A study published in Nature Communications has estimated that historical methane-climate feedback is four times higher than assumed in the Sixth Assessment Report of the Intergovernmental Panel on Climate Change, which in more layman’s terms means that global heating is four times more influential in accelerating methane concentrations in the atmosphere than previously thought.
Methane in the atmosphere has been rising rapidly since 2007, and particularly in the two years of the pandemic, something of a puzzle when industrial activity slowed. Investigating this, the researchers authoring the study, Chin-Hsien Cheng and Simon Redfern, have hypothesised that hydroxyl radicals in the atmosphere which usually break down methane are being consumed instead by higher levels of carbon monoxide, caused by wildfires. If this is true, it would be grim news for hopes to mitigate climate change, given methane’s potent greenhouse warming effect and the likelihood of more frequent wildfires.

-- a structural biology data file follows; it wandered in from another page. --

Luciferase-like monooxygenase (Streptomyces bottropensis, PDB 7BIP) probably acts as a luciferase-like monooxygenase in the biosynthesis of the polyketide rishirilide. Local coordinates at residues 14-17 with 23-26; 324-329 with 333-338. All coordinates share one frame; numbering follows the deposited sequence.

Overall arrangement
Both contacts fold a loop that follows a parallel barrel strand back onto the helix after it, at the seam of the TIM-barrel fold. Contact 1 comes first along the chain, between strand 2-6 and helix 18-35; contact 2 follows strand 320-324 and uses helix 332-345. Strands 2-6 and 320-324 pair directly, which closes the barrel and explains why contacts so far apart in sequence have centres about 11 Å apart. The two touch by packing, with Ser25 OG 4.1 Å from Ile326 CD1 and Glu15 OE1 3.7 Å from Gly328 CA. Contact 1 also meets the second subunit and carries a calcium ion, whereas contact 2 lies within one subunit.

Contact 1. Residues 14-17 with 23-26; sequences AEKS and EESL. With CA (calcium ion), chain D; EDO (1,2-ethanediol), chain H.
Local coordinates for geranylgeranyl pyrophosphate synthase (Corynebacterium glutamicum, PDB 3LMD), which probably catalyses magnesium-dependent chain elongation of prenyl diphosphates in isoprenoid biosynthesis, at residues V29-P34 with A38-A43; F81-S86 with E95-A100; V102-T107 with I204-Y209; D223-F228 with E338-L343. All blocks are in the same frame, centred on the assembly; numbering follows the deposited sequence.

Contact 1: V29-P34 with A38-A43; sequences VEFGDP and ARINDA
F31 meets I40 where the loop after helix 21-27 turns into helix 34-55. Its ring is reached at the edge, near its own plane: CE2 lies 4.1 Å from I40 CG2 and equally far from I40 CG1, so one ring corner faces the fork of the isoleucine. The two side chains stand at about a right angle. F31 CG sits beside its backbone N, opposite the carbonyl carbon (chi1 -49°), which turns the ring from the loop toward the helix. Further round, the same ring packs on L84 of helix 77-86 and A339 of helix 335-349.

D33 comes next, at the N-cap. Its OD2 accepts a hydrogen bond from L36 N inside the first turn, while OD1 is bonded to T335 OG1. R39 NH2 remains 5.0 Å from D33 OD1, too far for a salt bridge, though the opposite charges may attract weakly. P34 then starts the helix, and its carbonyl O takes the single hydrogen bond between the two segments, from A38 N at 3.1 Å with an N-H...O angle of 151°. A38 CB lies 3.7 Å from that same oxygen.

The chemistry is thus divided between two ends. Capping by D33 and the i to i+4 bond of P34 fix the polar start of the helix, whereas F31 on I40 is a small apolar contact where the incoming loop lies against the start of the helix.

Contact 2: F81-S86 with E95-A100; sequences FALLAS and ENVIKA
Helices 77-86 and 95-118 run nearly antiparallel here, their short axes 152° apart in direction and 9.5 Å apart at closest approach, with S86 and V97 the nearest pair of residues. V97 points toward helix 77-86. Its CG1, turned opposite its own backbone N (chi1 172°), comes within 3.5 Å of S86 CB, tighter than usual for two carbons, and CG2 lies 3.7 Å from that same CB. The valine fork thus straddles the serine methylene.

It is possible instead that the higher levels of methane observed in the atmosphere are from agriculture, landfill or industrial activity, or the release of methane from warming wetlands or Arctic tundra, or a combination of all of these. Yet the hydroxyl radical hypothesis is a strong mechanistic one, particularly as it fits with accelerated atmospheric methane levels over the pandemic period. Simon Redfern said of the finding that it “was a really shocking result, and highlights that the effects of climate change can be even more extreme and dangerous than we thought”.
If the findings are indeed true, then more of a focus on reducing methane emissions, already known to be something of a ‘low hanging fruit’ for greenhouse gas emissions abatement, will be needed – urgently.